Q: I have a nerve that is irritated by a slipped disc. The surgeion won't operate and after two x ray guided injections the pain is the same with little change after 8 months. Would accupuncture help me ?
A: There is no doubt that acupuncture treatment can help with low back pain, and equally evidence that it may well be effective for sciatica-type pain, as our two factsheets demonstrate:
However, any BAcC member taking on a case like yours would probably want to know a little more about the exact nature of the problem. The fact that your surgeon will not operate could mean a number of things, and although acupuncture can be very effective at reducing pain, if there is permanent physical or structural damage, then its use would only have a temporary benefit. The fact that two specifically targetted injections have had no effect is also clinically significant. Random injections into an inflamed joint can miss the spot, but X-ray guided ones tend to be effective, even if only for a short while.
However, that said, we do come across situations where the interpretation of the pain someone experiences in Chinese medicine terms means that it may be amenable to treatment. Most people over the age of 60 have some deterioration of the limbar spine, but if they get chronic backache that is not necessarily proof of a causal connectio. Chinese medicine is based on an understanding of the body and mind as a flow of energy,called 'qi', and its flow and balance. Anything which obstructs or weakens this flow can cause pain, and there is not doubt that damage to the physical body can block qi - it's all one body, after all. The question is whether that flow can be restored in spite of the continuing presence of the physical damage.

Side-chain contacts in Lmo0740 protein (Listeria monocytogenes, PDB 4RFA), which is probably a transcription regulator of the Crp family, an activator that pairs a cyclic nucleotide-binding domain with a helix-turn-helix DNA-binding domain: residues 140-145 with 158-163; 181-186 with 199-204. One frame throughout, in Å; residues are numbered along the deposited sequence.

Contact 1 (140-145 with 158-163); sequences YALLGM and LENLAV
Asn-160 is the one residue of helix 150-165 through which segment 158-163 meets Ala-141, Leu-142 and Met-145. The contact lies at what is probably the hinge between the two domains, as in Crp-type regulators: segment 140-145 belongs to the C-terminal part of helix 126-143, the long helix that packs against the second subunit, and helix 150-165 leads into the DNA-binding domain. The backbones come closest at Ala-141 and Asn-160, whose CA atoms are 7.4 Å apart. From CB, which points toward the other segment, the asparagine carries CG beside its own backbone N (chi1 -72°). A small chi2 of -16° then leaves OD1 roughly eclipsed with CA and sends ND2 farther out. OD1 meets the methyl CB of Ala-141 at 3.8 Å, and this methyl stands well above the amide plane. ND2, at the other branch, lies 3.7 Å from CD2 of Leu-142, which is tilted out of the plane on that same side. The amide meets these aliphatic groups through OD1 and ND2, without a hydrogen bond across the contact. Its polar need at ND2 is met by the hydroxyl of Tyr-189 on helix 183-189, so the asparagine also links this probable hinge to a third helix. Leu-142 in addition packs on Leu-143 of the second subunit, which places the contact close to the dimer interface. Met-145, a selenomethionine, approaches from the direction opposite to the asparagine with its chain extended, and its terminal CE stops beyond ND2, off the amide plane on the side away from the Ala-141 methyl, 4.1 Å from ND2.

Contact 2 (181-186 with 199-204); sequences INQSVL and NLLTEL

The only way to find out whether acupuncture treatment is suitable for your specific problem, though, is to visit a BAcC member local to you to arrange a brief face to face assessment. Most members are happy to give up a small amount of time without charge to offer prospective patients a more informed view of whether treatment is worthwhile or whether other forms of intervention may be more appropriate.